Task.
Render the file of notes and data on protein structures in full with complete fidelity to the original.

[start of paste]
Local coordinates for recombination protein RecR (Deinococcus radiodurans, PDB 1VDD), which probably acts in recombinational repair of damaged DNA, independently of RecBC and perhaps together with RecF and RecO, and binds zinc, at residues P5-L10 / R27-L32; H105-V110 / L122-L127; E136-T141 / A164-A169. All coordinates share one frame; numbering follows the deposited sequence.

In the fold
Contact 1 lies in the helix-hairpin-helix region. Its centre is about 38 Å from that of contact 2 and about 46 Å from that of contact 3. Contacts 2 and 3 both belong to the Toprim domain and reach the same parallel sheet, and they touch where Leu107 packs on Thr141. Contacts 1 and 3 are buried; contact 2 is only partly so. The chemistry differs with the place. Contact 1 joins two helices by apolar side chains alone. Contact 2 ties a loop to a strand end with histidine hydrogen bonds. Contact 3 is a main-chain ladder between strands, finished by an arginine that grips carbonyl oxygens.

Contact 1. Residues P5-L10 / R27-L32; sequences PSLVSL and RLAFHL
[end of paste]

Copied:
Local coordinates for recombination protein RecR (Deinococcus radiodurans, PDB 1VDD), which probably acts in recombinational repair of damaged DNA, independently of RecBC and perhaps together with RecF and RecO, and binds zinc, at residues P5-L10 / R27-L32; H105-V110 / L122-L127; E136-T141 / A164-A169. All coordinates share one frame; numbering follows the deposited sequence.

In the fold
Contact 1 lies in the helix-hairpin-helix region. Its centre is about 38 Å from that of contact 2 and about 46 Å from that of contact 3. Contacts 2 and 3 both belong to the Toprim domain and reach the same parallel sheet, and they touch where Leu107 packs on Thr141. Contacts 1 and 3 are buried; contact 2 is only partly so. The chemistry differs with the place. Contact 1 joins two helices by apolar side chains alone. Contact 2 ties a loop to a strand end with histidine hydrogen bonds. Contact 3 is a main-chain ladder between strands, finished by an arginine that grips carbonyl oxygens.

Contact 1. Residues P5-L10 / R27-L32; sequences PSLVSL and RLAFHL